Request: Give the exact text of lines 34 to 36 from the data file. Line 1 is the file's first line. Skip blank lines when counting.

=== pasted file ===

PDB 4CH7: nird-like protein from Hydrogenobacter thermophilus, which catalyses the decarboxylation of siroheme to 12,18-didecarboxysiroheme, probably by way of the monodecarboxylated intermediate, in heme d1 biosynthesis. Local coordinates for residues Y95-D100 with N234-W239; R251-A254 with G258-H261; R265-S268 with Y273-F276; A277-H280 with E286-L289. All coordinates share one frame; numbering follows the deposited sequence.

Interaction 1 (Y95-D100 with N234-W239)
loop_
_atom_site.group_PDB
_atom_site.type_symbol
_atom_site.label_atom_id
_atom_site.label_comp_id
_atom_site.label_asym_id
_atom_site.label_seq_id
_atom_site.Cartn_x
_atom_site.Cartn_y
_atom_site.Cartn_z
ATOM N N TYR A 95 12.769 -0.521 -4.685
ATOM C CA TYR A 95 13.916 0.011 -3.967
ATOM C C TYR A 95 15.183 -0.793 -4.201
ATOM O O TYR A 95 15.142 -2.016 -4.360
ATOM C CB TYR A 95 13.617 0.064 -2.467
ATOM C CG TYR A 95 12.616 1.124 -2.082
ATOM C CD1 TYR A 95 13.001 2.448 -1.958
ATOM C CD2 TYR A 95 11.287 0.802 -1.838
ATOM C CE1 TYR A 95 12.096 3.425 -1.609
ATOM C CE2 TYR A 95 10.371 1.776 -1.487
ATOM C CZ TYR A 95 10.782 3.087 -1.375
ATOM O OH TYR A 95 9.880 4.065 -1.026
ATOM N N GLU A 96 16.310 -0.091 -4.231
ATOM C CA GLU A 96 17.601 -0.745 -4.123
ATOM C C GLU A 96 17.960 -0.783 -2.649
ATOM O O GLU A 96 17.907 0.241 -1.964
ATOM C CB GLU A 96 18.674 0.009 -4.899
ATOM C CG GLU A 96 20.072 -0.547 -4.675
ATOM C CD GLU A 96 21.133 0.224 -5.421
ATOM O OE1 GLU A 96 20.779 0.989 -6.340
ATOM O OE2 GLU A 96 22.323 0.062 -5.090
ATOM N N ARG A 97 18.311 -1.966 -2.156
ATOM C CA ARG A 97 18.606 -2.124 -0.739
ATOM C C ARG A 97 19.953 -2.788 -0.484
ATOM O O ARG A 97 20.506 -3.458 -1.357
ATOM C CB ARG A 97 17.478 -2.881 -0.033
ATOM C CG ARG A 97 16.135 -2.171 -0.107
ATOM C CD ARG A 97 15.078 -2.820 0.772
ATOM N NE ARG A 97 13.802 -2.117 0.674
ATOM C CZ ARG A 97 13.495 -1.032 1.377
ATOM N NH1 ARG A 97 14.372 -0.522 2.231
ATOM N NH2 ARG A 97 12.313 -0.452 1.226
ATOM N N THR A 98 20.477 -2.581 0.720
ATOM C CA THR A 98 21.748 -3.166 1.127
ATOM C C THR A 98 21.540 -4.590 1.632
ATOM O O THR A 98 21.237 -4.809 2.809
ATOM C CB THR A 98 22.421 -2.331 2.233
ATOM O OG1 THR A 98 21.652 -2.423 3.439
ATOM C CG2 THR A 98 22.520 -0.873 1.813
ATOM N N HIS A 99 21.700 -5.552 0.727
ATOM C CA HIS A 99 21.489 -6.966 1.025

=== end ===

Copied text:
ATOM N N ARG A 97 18.311 -1.966 -2.156
ATOM C CA ARG A 97 18.606 -2.124 -0.739
ATOM C C ARG A 97 19.953 -2.788 -0.484